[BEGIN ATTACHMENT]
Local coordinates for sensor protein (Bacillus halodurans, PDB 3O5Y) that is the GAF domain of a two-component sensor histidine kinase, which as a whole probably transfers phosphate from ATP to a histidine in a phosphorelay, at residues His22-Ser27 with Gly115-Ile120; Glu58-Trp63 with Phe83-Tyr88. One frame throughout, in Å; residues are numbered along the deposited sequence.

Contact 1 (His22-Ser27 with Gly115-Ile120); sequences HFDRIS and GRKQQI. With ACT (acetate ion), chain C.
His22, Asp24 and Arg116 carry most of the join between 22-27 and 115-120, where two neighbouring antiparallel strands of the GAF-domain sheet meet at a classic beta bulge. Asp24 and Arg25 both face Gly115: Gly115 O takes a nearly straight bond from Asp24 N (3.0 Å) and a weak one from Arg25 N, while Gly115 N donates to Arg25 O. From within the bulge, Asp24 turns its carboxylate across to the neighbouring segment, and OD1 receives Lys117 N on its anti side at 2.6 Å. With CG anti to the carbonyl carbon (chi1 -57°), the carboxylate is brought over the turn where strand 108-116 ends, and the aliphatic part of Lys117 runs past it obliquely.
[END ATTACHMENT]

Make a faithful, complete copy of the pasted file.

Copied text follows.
Local coordinates for sensor protein (Bacillus halodurans, PDB 3O5Y) that is the GAF domain of a two-component sensor histidine kinase, which as a whole probably transfers phosphate from ATP to a histidine in a phosphorelay, at residues His22-Ser27 with Gly115-Ile120; Glu58-Trp63 with Phe83-Tyr88. One frame throughout, in Å; residues are numbered along the deposited sequence.

Contact 1 (His22-Ser27 with Gly115-Ile120); sequences HFDRIS and GRKQQI. With ACT (acetate ion), chain C.
His22, Asp24 and Arg116 carry most of the join between 22-27 and 115-120, where two neighbouring antiparallel strands of the GAF-domain sheet meet at a classic beta bulge. Asp24 and Arg25 both face Gly115: Gly115 O takes a nearly straight bond from Asp24 N (3.0 Å) and a weak one from Arg25 N, while Gly115 N donates to Arg25 O. From within the bulge, Asp24 turns its carboxylate across to the neighbouring segment, and OD1 receives Lys117 N on its anti side at 2.6 Å. With CG anti to the carbonyl carbon (chi1 -57°), the carboxylate is brought over the turn where strand 108-116 ends, and the aliphatic part of Lys117 runs past it obliquely.